Skip to content
 

First-Timer's Guide to U.S. River Cruising

What to know about these popular, scenic trips along America's waterways

aerial photo of the American Queen cruise ship

American Queen Steamboat Company

En español | If you're thinking about booking a U.S. river cruise — or you've already booked one and aren't sure what to expect — there are a few points to keep in mind.

This isn't a “piña colada in the hot tub” experience

Don't expect a passengers-gone-wild atmosphere on these generally relaxing cruises. It's often quiet after 10 p.m., and passengers tend to be older than those on many big-ship ocean voyages.

You may sail during the day

Guests who think they'll spend all their before-sundown time in port and all night cruising the river may be surprised to discover that sailing can also take place during the day — sometimes for a full day, especially if the ports are far apart. The cruise line will likely plan special onboard activities to entertain you, and you can always enjoy the view.

You can leave your ball gowns at home

The dress code on a river cruise is decidedly less formal than on some of the large ocean voyages. Daytime dress is casual and dependent on the temperature: jeans, running shoes, athletic wear. Comfort is key. For dinner, khakis or nice jeans with a shirt or sweater is fine. And bring rain gear.

You won't get seasick

Because the ships travel on rivers, not oceans, there are no significant waves, and even passengers who are prone to motion sickness are rarely (if ever) affected.

There are ways to save

To get the best rates, book far in advance, choose a less expensive room, go during shoulder season (November, January, February and March on the Mississippi, for instance), and forgo all-inclusive alcohol packages (if the cruise line charges extra for drinks) and certain optional shore excursions. Plus, you'll pay much less for an inside, viewless stateroom, if your ship has these, notes American Queen Steamboat Co. (AQSC) founder and CEO John Waggoner: “A lot of people who are budget conscious say, ‘I'm only using my room to sleep in anyway.’ “ And the lines also often have early-booking discounts, through which you can save as much as $600 per person by planning many months ahead.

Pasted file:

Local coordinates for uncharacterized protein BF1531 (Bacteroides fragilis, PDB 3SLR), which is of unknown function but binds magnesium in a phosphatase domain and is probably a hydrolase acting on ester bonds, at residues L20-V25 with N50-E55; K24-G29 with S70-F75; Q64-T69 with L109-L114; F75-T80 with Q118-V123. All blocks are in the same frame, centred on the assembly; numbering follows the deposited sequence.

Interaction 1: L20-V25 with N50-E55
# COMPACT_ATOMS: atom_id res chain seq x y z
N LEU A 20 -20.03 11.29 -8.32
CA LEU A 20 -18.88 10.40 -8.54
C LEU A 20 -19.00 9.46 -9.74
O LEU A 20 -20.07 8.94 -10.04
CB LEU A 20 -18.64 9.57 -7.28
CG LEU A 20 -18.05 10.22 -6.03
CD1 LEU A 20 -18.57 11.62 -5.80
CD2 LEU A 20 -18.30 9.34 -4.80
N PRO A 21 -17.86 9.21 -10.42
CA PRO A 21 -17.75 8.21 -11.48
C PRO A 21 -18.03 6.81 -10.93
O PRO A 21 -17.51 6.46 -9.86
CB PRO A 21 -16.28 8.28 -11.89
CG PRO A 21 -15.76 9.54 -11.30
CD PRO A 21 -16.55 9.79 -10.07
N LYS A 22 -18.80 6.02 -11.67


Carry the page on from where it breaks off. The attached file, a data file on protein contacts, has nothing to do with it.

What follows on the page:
Find out what's included in the fare before booking

Avoid surprises at the end of your cruise. On some AQSC itineraries, for example, you'll be billed for port charges of $119 to $599 per guest as well as $19.50 per day for gratuities. Some cruise lines include complimentary hotel stay the night before the cruise.

Choose a cruise that's your speed

Some are slow paced, which may be better for less mobile passengers or those who simply want more relaxation than action. Others have activities such as kayaking or have bikes and helmets to borrow when you're in port. Look at the kinds of excursions offered, and call the cruise line or read reviews to get a sense of the pace and decide whether it fits your travel style.

people sailing on a raft

OARS/James Kaiser

You don't need to sign up for every outing

Many of the cruises provide multiple options for shore excursions each day. “First-timers have a tendency to overschedule themselves,” points out Richard Marnell, executive vice president of marketing at Viking Cruises. His advice: Sign up in advance for whatever interests you most and play the rest by ear. Some of the best moments of any trip are unplanned.

Plan some time apart from your travel mates

If you're vacationing with a partner or group, you don't need to stay together for every activity and meal. Consider enjoying at least one experience without anyone you came with — do it alone or with someone you've met on the cruise — whether you're exploring the streets of a city or taking some other shore excursion. “Each of you will meet new friends you otherwise wouldn't have, and invariably you'll come back with stories to tell each other,” Marnell says.

Join the Discussion

0 | Add Yours

Please leave your comment below.

You must be logged in to leave a comment.